Republicans were preparing Sunday for a battle over the future of their party after former President Donald Trump changed lawyers days before his impeachment, in an apparent sign that he will continue to maintain that there was fraud in the 2020 election.
Trump’s Senate trial is scheduled to begin on February 9, but the mogul surprised everyone by parting ways with his lawyers after the legal team reportedly refused to focus the defense on his unsubstantiated claims of fraud. in the elections he lost in November, instead of focusing on constitutional issues.
This trial for alleged “incitement to insurrection” in the framework of the invasion of the Capitol by his supporters, has exposed a gap between Trump loyalists who dominate the Republican Party and his moderate wing.
“The Senate trial … is going to ask all Republicans to take a clearer position,” Arkansas Governor Asa Hutchinson told ABC’s “This Week.”
“President Trump has helped build the party in the last four years, I hope he doesn’t help destroy the party in the next four years,” he said.
“We have to respect the people who supported Donald Trump … But at the same time, we do not want to overlook the terrible actions that happened on Capitol Hill,” he said.
Increasingly, Trump will avoid conviction because of his party’s support in the Senate, where all but five Republican lawmakers have already backed an attempt to dismiss the case on constitutional grounds.
But the trial is sure to draw battle lines over who controls the party after Trump’s defeat.
On January 6, Trump delivered an energetic speech in front of the White House urging his followers to march to the Capitol to protest during the legislative session aimed at certifying Joe Biden’s victory, which he considers fraudulent without evidence.
Protesters then violently stormed Capitol buildings in scenes that shocked the country and the world. The riots left five dead.
– Is Trump still in command? –
“The president’s comments that day were partly responsible for what happened, for the horrible violence,” Republican Sen. Rob Portman opined on CNN. “What he did was wrong and unforgivable,” he stressed.
“I’m a member of the jury. I’m going to keep an open mind as we go through this (trial). But I think this issue of constitutionality needs to be addressed. We would be convicting a private citizen, someone who is out of office. That sets a precedent. “, he alleged.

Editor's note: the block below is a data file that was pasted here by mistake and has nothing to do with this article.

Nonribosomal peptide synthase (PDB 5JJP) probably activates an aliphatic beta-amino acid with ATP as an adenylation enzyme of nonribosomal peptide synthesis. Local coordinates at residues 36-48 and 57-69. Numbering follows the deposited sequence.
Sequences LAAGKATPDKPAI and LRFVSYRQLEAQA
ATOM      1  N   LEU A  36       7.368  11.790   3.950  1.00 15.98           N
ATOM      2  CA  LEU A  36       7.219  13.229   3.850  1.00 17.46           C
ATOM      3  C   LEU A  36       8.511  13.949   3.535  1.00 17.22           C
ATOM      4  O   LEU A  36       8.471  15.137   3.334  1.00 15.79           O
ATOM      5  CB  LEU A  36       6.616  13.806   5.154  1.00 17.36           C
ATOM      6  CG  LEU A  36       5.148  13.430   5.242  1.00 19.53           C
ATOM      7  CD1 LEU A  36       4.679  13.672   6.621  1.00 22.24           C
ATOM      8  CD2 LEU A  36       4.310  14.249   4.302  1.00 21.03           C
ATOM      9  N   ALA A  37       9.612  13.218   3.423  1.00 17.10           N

Adam Kinzinger, one of 10 Republicans in the House of Representatives who voted for impeachment earlier this month, said Sunday that Trump was “desperate that he still looks like he’s leading the party.”
“We have to stop being the party that defends even an iota of insurrection, a dead police officer and other dead Americans on Capitol Hill,” Kinzinger said on NBC.
While they say opposed to Trump’s trial, Republican senators are pushing efforts to censure him for his role in the riots.
But while a conviction would lead to a simple majority vote on whether Trump can be banned from holding public office in the future, a no-confidence resolution does not carry such a trigger.
Divisions in Republican ranks were further exposed in recent days by newly elected lawmaker Marjorie Taylor Greene, who has promoted conspiracy theories promoted by the far-right QAnon movement and endorsed Trump’s false claims of voter fraud.
Party leaders are under increasing pressure to crack down on the lawmaker, who in previous online posts has been in favor of executing Democrats and has claimed that tragic shootings in student centers in recent years were staged to undermine support for the rights to purchase, carry and use weapons.
But Taylor Greene has remained defiant, saying on her Twitter account Saturday that she had a “GREAT phone conversation” with Trump, while introducing herself as the party’s new champion of the Trump wing.
Trump, who left the White House and settled in Florida just before Biden’s inauguration, has said he wants to stay active in politics in some way.
bgs / ec / llu / lda